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Introducing Weston County: Northeast Wyoming’s diverse landscape provides opportunities for quality ag production

by Wyoming Livestock Roundup

The Wyoming Livestock Roundup is happy to highlight farms, ranches and agribusinesses of Weston County in our 2024 Winter Cattlemen’s Edition. 

Situated in the northeast corner of the state, Weston County shares a border with South Dakota and sprawls over a total of 1.5 million acres of diverse landscape, making it Wyoming’s 18th largest county. 

Pierre Shale Plains and Badlands, characterized by clay soils, rolling hills and river valleys,  makes up one-quarter of the county, while the steep-sided ridges, rocky hills and large plateaus of the Black Hills make up another quarter.

The rest of the county is marked by vast, flat grasslands and sandy soils, encompassing a large part of the Thunder Basin National Grassland. 

Elevation across the county’s varied topography ranges from 3,600 to 6,500 feet, and the climate is semi-arid with cold winters and hot summers.

On average, Weston County receives 10 to 19 annual inches of precipitation and has a 120-day growing season between mid-May and mid-September.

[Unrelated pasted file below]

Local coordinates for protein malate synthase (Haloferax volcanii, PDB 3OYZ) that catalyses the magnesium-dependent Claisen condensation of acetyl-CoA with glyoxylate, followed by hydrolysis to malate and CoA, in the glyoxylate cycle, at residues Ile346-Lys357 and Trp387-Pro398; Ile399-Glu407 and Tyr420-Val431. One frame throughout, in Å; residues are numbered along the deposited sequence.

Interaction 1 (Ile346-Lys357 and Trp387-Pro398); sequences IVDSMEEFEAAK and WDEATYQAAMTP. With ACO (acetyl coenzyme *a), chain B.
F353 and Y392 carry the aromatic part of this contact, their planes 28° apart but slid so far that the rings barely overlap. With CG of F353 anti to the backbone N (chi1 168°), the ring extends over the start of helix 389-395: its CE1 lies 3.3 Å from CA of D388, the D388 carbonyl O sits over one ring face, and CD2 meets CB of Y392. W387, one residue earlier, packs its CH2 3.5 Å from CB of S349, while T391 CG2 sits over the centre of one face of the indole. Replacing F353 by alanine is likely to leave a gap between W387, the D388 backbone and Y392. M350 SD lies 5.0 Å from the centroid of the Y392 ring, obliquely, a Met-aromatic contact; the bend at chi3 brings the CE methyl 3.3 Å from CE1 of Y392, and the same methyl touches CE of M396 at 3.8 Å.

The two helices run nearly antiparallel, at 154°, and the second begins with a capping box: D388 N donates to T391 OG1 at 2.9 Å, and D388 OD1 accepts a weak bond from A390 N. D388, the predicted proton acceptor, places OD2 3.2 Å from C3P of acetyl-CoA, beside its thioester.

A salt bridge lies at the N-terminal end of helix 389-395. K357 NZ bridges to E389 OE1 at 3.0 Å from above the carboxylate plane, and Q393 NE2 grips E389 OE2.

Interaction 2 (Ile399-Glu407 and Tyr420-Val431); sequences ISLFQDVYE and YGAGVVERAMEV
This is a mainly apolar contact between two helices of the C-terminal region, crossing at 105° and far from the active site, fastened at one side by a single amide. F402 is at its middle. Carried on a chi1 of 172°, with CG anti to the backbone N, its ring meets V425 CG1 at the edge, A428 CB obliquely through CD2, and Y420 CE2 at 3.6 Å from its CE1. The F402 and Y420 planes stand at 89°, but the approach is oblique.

From tree covered hills to wide open prairies and rolling plains, land in Weston County has many uses, including forestry, pasture and crops. The largest use by far is rangeland, which sprawls over a total of 1.2 million acres. 

Weston County agriculture 

According to the U.S. Department of Agriculture’s (USDA) National Agricultural Statistics Service’s (NASS) 2017 Census of Agriculture, Weston County is home to 247 agriculture operations and land in farms totals 1,227,012 acres. 

Of the county’s agricultural land, 94 percent is classified as pastureland, three percent as cropland and two percent as woodland. 

The sheer amount of grazing opportunities has made Weston County a haven for livestock operations, and as of 2017, the county reported 44,627 head of cattle and calves; 2,685 head of sheep and lambs; 1,635 horses and ponies; 929 layers; 233 pullets; 123 hogs and pigs and 85 goats. 

The number one crop grown in Weston County is hay and haylage at 21,234 acres, according to NASS. 

NASS also reports Weston County accounts for two percent of state agriculture sales, with the total market value of agriculture products sold topping $34,273,000. The majority of these sales come from livestock, poultry and product sales at $33,657,000 and the remaining $617,000 comes from the sale of crops.

State rankings

Despite being one of Wyoming’s smallest counties, Weston County boasts a few top 10 rankings in the state.

According to NASS, Weston County ranks third in the production of cultivated Christmas trees, as well as short-rotation and woody crops. 

Additionally, Weston County ranks seventh in milk from cows and 10th in poultry and eggs. 

Information in this article was compiled from the Wyoming Historical Society, Weston County’s official website and USDA NASS. 

Hannah Bugas is the managing editor of the Wyoming Livestock Roundup. Send comments on this article to

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